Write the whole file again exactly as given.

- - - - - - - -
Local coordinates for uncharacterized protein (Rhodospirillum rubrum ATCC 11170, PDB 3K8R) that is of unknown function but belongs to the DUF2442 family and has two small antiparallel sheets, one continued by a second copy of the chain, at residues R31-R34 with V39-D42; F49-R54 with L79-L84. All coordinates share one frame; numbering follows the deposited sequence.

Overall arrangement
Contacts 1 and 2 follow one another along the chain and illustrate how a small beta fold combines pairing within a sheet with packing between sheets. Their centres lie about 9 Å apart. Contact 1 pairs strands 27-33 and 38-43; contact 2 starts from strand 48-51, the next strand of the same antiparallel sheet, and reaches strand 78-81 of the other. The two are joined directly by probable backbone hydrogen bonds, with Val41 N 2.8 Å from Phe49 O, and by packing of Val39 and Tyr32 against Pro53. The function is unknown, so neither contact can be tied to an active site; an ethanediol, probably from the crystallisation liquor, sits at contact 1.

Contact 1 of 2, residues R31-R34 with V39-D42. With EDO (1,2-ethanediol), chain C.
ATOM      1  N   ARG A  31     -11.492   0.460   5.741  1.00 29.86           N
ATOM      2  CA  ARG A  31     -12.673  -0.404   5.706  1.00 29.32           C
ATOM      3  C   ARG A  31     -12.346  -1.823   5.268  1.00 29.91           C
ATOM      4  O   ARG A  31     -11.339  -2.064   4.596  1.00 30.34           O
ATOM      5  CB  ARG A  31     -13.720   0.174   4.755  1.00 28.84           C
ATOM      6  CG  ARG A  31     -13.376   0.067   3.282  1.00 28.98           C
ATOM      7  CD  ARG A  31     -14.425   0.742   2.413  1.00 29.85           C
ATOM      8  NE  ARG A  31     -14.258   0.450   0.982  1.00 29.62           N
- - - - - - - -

Local coordinates for uncharacterized protein (Rhodospirillum rubrum ATCC 11170, PDB 3K8R) that is of unknown function but belongs to the DUF2442 family and has two small antiparallel sheets, one continued by a second copy of the chain, at residues R31-R34 with V39-D42; F49-R54 with L79-L84. All coordinates share one frame; numbering follows the deposited sequence.

Overall arrangement
Contacts 1 and 2 follow one another along the chain and illustrate how a small beta fold combines pairing within a sheet with packing between sheets. Their centres lie about 9 Å apart. Contact 1 pairs strands 27-33 and 38-43; contact 2 starts from strand 48-51, the next strand of the same antiparallel sheet, and reaches strand 78-81 of the other. The two are joined directly by probable backbone hydrogen bonds, with Val41 N 2.8 Å from Phe49 O, and by packing of Val39 and Tyr32 against Pro53. The function is unknown, so neither contact can be tied to an active site; an ethanediol, probably from the crystallisation liquor, sits at contact 1.

Contact 1 of 2, residues R31-R34 with V39-D42. With EDO (1,2-ethanediol), chain C.
ATOM      1  N   ARG A  31     -11.492   0.460   5.741  1.00 29.86           N
ATOM      2  CA  ARG A  31     -12.673  -0.404   5.706  1.00 29.32           C
ATOM      3  C   ARG A  31     -12.346  -1.823   5.268  1.00 29.91           C
ATOM      4  O   ARG A  31     -11.339  -2.064   4.596  1.00 30.34           O
ATOM      5  CB  ARG A  31     -13.720   0.174   4.755  1.00 28.84           C
ATOM      6  CG  ARG A  31     -13.376   0.067   3.282  1.00 28.98           C
ATOM      7  CD  ARG A  31     -14.425   0.742   2.413  1.00 29.85           C
ATOM      8  NE  ARG A  31     -14.258   0.450   0.982  1.00 29.62           N